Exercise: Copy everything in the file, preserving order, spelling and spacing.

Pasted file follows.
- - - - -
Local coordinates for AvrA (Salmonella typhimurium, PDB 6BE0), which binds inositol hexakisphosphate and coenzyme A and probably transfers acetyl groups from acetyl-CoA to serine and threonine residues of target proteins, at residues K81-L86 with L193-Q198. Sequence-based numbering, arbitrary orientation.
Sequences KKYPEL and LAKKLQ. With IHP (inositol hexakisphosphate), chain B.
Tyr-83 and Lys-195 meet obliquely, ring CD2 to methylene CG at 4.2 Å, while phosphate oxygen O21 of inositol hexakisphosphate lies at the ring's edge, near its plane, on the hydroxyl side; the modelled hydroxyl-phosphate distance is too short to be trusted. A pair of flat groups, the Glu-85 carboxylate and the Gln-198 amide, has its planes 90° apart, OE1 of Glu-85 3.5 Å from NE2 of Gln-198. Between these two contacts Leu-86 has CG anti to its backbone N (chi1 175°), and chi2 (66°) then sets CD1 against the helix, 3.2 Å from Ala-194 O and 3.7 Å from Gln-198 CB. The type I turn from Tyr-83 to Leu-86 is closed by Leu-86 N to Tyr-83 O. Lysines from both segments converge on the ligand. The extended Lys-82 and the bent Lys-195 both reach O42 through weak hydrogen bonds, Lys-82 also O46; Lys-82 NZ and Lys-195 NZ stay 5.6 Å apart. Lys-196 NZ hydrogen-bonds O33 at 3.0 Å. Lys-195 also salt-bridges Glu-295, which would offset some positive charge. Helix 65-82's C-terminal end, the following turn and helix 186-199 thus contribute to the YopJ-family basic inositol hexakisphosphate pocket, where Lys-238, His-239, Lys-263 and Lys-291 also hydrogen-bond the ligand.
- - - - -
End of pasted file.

Local coordinates for AvrA (Salmonella typhimurium, PDB 6BE0), which binds inositol hexakisphosphate and coenzyme A and probably transfers acetyl groups from acetyl-CoA to serine and threonine residues of target proteins, at residues K81-L86 with L193-Q198. Sequence-based numbering, arbitrary orientation.
Sequences KKYPEL and LAKKLQ. With IHP (inositol hexakisphosphate), chain B.
Tyr-83 and Lys-195 meet obliquely, ring CD2 to methylene CG at 4.2 Å, while phosphate oxygen O21 of inositol hexakisphosphate lies at the ring's edge, near its plane, on the hydroxyl side; the modelled hydroxyl-phosphate distance is too short to be trusted. A pair of flat groups, the Glu-85 carboxylate and the Gln-198 amide, has its planes 90° apart, OE1 of Glu-85 3.5 Å from NE2 of Gln-198. Between these two contacts Leu-86 has CG anti to its backbone N (chi1 175°), and chi2 (66°) then sets CD1 against the helix, 3.2 Å from Ala-194 O and 3.7 Å from Gln-198 CB. The type I turn from Tyr-83 to Leu-86 is closed by Leu-86 N to Tyr-83 O. Lysines from both segments converge on the ligand. The extended Lys-82 and the bent Lys-195 both reach O42 through weak hydrogen bonds, Lys-82 also O46; Lys-82 NZ and Lys-195 NZ stay 5.6 Å apart. Lys-196 NZ hydrogen-bonds O33 at 3.0 Å. Lys-195 also salt-bridges Glu-295, which would offset some positive charge. Helix 65-82's C-terminal end, the following turn and helix 186-199 thus contribute to the YopJ-family basic inositol hexakisphosphate pocket, where Lys-238, His-239, Lys-263 and Lys-291 also hydrogen-bond the ligand.